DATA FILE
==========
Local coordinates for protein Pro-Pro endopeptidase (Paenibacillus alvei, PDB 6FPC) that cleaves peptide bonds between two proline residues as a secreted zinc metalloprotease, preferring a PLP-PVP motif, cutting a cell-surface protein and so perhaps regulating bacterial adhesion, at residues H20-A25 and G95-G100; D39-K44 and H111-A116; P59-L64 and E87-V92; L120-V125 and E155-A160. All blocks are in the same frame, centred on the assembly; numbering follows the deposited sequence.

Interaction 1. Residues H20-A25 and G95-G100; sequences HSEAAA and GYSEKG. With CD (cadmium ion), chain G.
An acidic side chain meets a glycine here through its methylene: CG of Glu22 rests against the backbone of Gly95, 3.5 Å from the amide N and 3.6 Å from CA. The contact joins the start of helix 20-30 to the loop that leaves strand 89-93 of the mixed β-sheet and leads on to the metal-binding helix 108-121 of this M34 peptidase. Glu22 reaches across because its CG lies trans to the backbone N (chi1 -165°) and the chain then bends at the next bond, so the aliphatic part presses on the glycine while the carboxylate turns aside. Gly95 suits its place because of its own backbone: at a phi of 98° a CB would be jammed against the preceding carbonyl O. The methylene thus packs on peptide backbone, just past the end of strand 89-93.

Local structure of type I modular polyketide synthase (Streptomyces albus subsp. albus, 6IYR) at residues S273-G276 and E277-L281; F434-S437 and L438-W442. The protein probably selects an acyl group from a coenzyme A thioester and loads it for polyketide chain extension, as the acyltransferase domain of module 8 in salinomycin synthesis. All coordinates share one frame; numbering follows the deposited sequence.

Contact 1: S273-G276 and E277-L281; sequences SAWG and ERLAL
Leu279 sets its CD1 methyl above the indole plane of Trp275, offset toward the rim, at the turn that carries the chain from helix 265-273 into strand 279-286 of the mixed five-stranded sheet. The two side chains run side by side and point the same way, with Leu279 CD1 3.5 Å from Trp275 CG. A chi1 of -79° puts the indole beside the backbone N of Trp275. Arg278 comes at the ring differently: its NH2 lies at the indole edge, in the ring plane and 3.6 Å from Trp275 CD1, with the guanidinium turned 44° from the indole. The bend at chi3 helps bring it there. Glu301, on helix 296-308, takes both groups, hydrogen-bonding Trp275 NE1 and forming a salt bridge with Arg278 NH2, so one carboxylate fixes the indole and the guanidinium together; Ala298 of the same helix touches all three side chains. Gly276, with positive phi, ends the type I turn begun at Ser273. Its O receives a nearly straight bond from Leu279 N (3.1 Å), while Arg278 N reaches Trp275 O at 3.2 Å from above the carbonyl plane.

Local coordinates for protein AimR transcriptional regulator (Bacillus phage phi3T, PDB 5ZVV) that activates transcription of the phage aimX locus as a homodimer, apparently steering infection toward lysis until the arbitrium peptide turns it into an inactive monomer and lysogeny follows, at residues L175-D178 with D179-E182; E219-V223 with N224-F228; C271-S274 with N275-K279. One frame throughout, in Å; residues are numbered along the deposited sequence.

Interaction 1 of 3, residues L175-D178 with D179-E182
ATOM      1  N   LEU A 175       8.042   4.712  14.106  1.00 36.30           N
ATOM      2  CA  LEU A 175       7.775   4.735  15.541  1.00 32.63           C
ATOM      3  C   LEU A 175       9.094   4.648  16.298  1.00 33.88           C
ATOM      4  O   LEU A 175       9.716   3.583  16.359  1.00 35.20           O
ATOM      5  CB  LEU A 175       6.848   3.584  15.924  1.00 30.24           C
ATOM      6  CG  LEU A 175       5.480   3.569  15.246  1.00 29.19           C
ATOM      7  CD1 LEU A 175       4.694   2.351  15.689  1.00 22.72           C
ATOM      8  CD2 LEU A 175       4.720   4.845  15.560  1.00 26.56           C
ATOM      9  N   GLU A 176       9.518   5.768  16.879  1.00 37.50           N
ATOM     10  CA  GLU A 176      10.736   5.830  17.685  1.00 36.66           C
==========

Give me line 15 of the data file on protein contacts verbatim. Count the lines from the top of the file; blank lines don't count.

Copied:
ATOM      7  CD1 LEU A 175       4.694   2.351  15.689  1.00 22.72           C